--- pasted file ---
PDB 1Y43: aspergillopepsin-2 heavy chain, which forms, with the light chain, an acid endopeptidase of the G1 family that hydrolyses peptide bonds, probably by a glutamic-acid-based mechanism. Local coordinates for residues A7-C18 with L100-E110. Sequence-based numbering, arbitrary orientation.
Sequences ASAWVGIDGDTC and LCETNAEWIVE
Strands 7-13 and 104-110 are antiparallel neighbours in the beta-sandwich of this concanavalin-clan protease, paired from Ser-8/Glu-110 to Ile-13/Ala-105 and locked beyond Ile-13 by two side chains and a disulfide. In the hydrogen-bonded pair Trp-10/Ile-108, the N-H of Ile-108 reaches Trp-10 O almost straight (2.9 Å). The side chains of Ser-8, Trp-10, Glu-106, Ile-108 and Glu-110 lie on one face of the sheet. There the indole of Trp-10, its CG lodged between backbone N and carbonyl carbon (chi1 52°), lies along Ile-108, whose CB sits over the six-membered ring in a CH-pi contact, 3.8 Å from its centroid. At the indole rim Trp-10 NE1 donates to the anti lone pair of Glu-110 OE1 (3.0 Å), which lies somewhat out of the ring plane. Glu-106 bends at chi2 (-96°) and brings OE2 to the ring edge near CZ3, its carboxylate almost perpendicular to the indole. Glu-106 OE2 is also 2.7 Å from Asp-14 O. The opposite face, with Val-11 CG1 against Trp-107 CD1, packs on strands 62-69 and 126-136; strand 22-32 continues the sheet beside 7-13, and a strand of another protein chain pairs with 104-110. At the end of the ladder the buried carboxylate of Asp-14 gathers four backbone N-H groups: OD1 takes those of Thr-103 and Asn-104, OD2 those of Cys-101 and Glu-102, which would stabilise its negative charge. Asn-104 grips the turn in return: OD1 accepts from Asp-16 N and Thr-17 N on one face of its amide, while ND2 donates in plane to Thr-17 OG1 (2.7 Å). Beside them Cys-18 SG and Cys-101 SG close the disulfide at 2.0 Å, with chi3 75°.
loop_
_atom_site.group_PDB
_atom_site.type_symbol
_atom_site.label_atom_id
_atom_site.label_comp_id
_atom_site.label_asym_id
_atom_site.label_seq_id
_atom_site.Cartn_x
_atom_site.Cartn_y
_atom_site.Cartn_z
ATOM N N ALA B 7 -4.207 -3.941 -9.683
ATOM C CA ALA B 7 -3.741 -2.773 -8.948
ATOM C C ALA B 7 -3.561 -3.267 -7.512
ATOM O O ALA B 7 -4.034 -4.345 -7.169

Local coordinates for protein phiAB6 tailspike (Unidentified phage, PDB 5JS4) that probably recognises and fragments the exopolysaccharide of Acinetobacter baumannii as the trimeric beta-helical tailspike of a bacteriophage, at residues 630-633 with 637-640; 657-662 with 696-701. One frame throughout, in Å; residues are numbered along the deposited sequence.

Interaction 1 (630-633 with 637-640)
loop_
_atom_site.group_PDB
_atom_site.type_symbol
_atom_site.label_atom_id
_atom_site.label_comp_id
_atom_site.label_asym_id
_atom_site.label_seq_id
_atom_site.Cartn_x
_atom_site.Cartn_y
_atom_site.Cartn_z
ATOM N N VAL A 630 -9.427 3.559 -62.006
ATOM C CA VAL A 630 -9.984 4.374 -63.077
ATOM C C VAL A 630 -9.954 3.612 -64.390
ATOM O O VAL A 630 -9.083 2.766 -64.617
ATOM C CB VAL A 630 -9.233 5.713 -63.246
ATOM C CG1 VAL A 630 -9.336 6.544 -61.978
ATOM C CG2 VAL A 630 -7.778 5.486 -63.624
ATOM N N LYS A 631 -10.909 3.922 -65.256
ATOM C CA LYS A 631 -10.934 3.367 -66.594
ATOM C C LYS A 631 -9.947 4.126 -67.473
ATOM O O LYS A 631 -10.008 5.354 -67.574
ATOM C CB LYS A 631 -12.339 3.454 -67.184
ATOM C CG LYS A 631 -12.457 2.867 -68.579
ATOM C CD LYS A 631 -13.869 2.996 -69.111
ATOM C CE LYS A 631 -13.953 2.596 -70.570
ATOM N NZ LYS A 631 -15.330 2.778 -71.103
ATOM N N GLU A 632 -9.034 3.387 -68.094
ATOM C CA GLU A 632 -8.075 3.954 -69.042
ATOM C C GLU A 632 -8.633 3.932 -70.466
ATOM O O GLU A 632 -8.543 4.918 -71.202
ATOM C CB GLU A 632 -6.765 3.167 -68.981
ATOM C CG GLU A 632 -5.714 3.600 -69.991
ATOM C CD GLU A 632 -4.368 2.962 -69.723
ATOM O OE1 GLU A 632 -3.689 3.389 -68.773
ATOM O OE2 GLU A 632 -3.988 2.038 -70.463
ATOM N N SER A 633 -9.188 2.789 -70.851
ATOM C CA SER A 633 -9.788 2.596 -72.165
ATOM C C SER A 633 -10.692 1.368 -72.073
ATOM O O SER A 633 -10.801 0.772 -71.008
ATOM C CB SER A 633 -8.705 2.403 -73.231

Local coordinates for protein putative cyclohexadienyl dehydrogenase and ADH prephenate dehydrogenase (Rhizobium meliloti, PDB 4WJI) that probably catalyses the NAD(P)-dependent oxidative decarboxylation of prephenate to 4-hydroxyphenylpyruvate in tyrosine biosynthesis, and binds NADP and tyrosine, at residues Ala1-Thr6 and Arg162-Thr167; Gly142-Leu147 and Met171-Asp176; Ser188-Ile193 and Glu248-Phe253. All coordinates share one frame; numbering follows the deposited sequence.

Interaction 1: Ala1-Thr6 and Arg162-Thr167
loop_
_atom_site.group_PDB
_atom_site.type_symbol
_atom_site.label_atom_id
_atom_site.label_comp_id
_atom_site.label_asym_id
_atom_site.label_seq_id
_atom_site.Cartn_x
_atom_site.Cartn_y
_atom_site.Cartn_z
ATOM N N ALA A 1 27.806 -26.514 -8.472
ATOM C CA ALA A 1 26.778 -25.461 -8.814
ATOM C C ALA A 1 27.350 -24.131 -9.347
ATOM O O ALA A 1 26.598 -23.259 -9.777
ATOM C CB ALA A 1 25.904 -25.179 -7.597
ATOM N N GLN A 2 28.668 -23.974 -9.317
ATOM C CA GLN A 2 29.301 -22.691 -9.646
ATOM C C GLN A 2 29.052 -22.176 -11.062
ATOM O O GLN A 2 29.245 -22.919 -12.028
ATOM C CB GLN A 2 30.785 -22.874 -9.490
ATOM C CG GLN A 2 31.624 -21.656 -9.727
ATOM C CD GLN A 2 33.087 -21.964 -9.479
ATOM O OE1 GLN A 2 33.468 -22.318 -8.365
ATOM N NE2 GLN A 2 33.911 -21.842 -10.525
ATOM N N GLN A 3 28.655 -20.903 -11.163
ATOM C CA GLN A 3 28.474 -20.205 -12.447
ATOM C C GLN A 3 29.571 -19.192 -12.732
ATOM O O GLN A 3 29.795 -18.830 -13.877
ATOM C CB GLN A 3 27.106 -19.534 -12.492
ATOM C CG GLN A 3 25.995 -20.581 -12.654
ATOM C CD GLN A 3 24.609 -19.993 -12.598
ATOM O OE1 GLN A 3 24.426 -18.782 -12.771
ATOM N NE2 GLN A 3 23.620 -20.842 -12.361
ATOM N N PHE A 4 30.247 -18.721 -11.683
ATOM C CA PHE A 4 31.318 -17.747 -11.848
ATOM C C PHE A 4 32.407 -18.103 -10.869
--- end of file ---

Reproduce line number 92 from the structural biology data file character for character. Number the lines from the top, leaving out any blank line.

ATOM C CD GLN A 3 24.609 -19.993 -12.598